By Art Museum Workers
Running from 9th of February to 3rd March at ‘Seventh Gallery’ in Richmond, Melbourne, Arty-Farty Cities was an art exhibition held with the purpose of promoting workplace organisation and union activity within the arts industry. Created through the collaborative efforts of union members working across the arts industry, the exhibited works were produced specifically for Arty-Farty Cities using physical materials (such as offcuts from renowned art galleries) and industry knowledge derived from our own workplaces.
The exhibition was well attended during its opening night, with various unionists, artists and workers in attendance. The Victorian Trades Hall and the Media, Entertainment and Arts Alliance (MEAA) were greatly supportive of the exhibition, as they assisted with advertising and supplied various materials. A BBQ was also held by the artists on the final afternoon of the exhibition in order to encourage meeting and discussion among like-minded working people within the arts.
In 2022, the ABS reported that just 9.5% of people employed within arts and recreation services were union members. More positively, it was also found that the ‘Arts and Recreation Services’ was the only industry in Australia that actually increased its union membership percentage between 2016 and 2022. These numbers therefore show the need for greater union membership within the arts while also indicating a relatively promising attitude towards unionism within the industry.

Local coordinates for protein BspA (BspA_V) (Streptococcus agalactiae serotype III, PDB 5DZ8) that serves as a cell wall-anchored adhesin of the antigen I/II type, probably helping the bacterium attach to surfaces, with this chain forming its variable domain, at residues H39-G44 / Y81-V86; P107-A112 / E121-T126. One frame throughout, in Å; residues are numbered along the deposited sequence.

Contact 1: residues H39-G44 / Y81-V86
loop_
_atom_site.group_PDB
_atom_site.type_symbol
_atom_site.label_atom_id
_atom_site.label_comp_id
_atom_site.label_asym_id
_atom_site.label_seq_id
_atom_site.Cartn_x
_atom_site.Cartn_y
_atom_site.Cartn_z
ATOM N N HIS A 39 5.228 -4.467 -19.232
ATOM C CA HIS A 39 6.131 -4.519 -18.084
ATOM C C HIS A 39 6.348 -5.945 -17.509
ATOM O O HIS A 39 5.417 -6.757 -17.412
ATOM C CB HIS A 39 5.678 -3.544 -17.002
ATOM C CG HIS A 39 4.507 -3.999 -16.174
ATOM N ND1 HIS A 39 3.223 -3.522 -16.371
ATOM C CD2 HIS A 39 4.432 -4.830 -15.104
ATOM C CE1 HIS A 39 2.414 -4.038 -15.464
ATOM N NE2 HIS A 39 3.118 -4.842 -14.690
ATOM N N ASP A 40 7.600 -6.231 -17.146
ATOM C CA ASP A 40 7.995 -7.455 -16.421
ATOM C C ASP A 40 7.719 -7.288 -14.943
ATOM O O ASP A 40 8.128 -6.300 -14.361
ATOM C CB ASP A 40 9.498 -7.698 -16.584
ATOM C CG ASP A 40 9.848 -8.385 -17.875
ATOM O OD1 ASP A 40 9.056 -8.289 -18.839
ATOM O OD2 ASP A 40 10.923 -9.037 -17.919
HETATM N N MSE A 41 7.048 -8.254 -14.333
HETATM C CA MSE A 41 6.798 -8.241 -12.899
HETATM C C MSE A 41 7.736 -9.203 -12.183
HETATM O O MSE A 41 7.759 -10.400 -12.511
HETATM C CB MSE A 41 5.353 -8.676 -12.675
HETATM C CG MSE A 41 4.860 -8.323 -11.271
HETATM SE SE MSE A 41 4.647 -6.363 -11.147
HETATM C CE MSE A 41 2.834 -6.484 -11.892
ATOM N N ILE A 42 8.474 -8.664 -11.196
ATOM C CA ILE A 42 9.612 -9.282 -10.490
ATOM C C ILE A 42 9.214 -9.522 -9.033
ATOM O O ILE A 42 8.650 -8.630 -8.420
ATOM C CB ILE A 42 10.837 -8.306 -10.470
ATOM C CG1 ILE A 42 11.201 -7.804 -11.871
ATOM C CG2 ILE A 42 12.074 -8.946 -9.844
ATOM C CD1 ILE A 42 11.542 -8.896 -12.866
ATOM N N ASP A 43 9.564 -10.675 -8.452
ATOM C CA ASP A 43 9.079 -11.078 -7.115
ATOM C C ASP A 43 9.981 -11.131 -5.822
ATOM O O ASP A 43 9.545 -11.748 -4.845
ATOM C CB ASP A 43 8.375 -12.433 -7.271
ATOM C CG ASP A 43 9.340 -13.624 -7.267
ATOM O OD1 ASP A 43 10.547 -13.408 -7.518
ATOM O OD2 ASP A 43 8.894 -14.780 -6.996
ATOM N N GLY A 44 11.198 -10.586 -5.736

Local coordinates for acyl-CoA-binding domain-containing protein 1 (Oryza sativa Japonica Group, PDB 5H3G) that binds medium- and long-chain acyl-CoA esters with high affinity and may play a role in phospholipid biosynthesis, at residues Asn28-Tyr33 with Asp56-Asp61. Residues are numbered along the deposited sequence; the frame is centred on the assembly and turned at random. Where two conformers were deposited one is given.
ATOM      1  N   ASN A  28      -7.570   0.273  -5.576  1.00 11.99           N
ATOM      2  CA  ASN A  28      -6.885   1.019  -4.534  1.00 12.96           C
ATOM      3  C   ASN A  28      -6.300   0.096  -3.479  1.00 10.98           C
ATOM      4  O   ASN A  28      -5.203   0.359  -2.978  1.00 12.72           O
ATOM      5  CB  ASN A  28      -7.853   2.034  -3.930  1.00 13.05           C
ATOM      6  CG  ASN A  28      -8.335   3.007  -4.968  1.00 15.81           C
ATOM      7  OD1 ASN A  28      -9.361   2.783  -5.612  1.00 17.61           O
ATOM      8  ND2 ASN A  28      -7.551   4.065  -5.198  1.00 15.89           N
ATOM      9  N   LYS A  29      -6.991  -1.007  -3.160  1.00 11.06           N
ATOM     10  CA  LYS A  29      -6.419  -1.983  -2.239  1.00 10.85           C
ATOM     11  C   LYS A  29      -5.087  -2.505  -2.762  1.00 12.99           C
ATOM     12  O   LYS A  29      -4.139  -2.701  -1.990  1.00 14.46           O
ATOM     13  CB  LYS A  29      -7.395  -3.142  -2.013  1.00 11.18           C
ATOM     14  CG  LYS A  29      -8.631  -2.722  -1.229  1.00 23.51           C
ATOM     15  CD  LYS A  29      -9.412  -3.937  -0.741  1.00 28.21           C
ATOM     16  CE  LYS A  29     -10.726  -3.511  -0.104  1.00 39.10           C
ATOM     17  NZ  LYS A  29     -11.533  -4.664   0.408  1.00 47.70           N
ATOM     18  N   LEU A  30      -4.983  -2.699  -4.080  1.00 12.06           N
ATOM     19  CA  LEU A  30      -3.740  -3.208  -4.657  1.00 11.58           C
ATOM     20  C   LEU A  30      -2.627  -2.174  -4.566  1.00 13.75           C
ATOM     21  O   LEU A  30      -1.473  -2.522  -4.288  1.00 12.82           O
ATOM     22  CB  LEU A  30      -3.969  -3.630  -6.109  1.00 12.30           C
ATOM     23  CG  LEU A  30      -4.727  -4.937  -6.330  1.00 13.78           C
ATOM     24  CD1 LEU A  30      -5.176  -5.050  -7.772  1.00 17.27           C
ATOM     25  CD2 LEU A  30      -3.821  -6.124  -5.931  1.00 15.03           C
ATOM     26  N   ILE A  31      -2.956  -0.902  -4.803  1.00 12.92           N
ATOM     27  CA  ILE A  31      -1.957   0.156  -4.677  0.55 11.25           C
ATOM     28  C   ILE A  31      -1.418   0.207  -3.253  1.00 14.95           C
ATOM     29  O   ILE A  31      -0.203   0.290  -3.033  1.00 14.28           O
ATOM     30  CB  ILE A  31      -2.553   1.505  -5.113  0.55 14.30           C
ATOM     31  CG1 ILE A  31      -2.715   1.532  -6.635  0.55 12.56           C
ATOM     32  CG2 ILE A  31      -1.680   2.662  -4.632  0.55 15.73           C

Aside from the membership numbers, it’s the working people’s experience within galleries, museums and cultural institutions that is the most truthful source of current industrial conditions. As it stands, working within the industry involves adapting to a culture of volunteerism, irregular casual employment and dead-end jobs. This is symptomatic of the creative industry’s unsustainable structure that serves the interests of elite philanthropists, private industry and the Australian government’s commitment to free-markets. Australia’s creative industry itself flourished from the defeat of unions during the 1980s, and now workers and the general public are left with an industry and culture that celebrates the elite ideals of individualism.
Arty-Farty Cities contributes to the efforts of arts workers to understand and be inspired about their own position within the Art industry. While artists, employees and volunteers work at the behest of an industry that serves oligarchic funding bodies, Arty-Farty Cities ultimately seeks to build solidarity between those who turn on the lights, sell tickets, greet patrons and install exhibitions.